By Adam Lovinus
By Lilledeshan Bose
By Gabriel San Roman
By Rachel Mattice
By Stephanie Zacharek
By Daniel Kohn
By Nate Jackson
By Mike Seeley
Courtesy Cold Sweat RecordsThe best a band can really hope for, if they don't just want to get famous, is simply to reproduce themselves over and over: to be so great that people copy them. That's why we have a billion little Ramones clones still scuffing up their Converses—should be Keds, but reproductions degrade through iteration—and that's why the best bands have to be the best selves. Character judgment? If we are asked to care about more than music, we have to assess more than just musicianship. And so here are Wives: a band that knows itself exactly, that (per Mahalia Jackson) lives the life they sing about in their songs. Every time I have seen them, they have ruined each band before and after them—drawn a spotlight to all the stage makeup and backstage machinations that make most musicians really more like actors.
Punk is such a cul-de-sac, and to put a name like that to Wives is such a condescending pat on the head. They are a hardcore trio only in silhouette and really a jazz band in spray-painted Big Boys T-shirts. There's a long Los Angeles tradition of real bands that matter, even though they never sell too many records—the Minutemen's DoubleNickelsontheDimewas just under 70,000 copies as of last week, one for every person in San Pedro and none for the rest of the world—and Wives (Randy Randall on guitar; Jeremy Villalobos, who is one of the best drummers in non-trendy LA music; and Dean Spunt on bass) is next up.
Dean:Yeah, I didn't like lose a limb, but the car got fucked up, and I ended up getting a little money.
Dean:I dunno, I get weird and lucky sometimes. I don't know if it's something I project—I almost feel bad, sometimes, like, "Yeah, I get breaks." Maybe it's just my outlook on life.
Dean:Well, there's something to be said about life and trying to make the best of things—we all agreed early on that this is what we were going to do and this is what we wanna do and this is what we need to live. Being ego guy and jaded guy—there's no point. I don't know if we started off positive—most of the bands and people we saw around us then were shitty, were jaded assholes, for lack of a better word: "Yeah, dude, I'm in a band, man, I just stand up here . . ." We were angry: "That sucks, fuck that! That's not how we wanna be in a band."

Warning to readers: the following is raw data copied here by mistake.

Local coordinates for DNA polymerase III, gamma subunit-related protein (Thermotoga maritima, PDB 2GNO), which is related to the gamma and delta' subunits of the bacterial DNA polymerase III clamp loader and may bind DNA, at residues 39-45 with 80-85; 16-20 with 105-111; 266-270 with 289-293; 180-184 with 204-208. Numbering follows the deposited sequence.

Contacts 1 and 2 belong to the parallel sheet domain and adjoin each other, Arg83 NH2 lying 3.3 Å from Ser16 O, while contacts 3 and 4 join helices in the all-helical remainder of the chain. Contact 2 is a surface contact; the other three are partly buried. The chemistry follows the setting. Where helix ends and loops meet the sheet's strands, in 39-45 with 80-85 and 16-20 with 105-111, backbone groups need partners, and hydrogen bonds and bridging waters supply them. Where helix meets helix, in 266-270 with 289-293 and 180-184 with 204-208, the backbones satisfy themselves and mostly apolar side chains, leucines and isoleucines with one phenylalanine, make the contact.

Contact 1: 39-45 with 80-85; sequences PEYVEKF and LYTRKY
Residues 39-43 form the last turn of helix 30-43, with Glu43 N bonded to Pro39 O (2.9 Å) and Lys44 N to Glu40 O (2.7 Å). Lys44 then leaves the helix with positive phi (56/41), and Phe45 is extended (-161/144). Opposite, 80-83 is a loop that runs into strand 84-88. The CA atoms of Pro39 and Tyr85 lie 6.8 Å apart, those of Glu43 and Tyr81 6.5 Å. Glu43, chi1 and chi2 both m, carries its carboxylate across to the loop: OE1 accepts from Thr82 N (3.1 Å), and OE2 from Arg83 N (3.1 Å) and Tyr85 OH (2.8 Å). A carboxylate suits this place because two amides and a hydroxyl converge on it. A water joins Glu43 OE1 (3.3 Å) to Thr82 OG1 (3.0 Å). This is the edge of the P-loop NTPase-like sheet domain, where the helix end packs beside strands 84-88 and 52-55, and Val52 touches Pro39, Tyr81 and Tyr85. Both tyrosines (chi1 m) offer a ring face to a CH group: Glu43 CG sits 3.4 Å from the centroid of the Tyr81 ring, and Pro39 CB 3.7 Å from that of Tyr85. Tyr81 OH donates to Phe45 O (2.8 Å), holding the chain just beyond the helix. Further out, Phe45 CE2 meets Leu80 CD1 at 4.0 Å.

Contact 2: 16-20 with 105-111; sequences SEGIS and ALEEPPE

Randy:I don't know if other bands think about it when they talk about performing, but we ask ourselves at every level: Is that honest? Is that really what we want to say? It has to be who we are; if it doesn't, it doesn't feel right.
Dean:It's like the Minutemen. That was serious life shit—it was hard for them. It wasn't just like, "Hey, man, we play instruments." They dedicated their lives to being this idea, and I respect that so much. I think I take from that a lot.
Randy:The idea that anybody could do this if they want to—if any kid walked away from the show somehow inspired and informed, they could take that energy and create their own thing, and then our bands could play together the next time—that'd be incredible. Enabling people to have their own voice in any sense is a hugely important thing for me. I see part of doing the band as communicating that to people: you have a voice, and you can use it, and you should. If you can teach someone to survive in a world this ugly and to make something beautiful in themselves, that's step one.
Dean:The idea of a band leading anything, though . . . if you're a band, you're trying to play music.
Randy:A band is like a person, and a person has the same choice: you can lead your life in a way that you hope will affect other people. It's inevitable: how you carry yourself and how you act at all times is influential. Every person influences someone else, whether they know it or not—your parents, your classmates, people in your neighborhood—but a band places itself in a position where they see a lot more people. The role is the same, but it's a position for a lot more attention. And you can choose to lead your lives in certain ways.
Dean:We're involved in every corner and every crack of the band. That is the band. It's not just the music—the ideas and feelings and whatever else, that's what the band is. We silkscreen the shirts, the stickers, we put out the records, though the LP was put out by Cold Sweat, but other than that—we book all the shows . . . we have the van! We like doing it ourselves. It gives us a sense of control—the less hands involved in it, the better. It's a big part of how I personally live my life. I run it. All three of us run our lives. I've definitely talked to people who criticize it, like, "Hey, give yourself a break." But I don't know—maybe later.
Randy:Like if some kid thought, "I'm not like those guys, they're crazy, they're like superhuman," I'd be bummed out. I want to take away that idea. You can start this right now. Go home, write songs, and play them tomorrow.
WIVES WITH MIKA MIKO, ABE VIGODA AND TEENAGE TALKING CARS AT CLUB SMILE AT THE PLUSH CAFE, 207 N. HARBOR BLVD., FULLERTON, (714) 738-5100. SAT., 8 P.M. $6. ALL AGES PLUS BAR FOR 21+.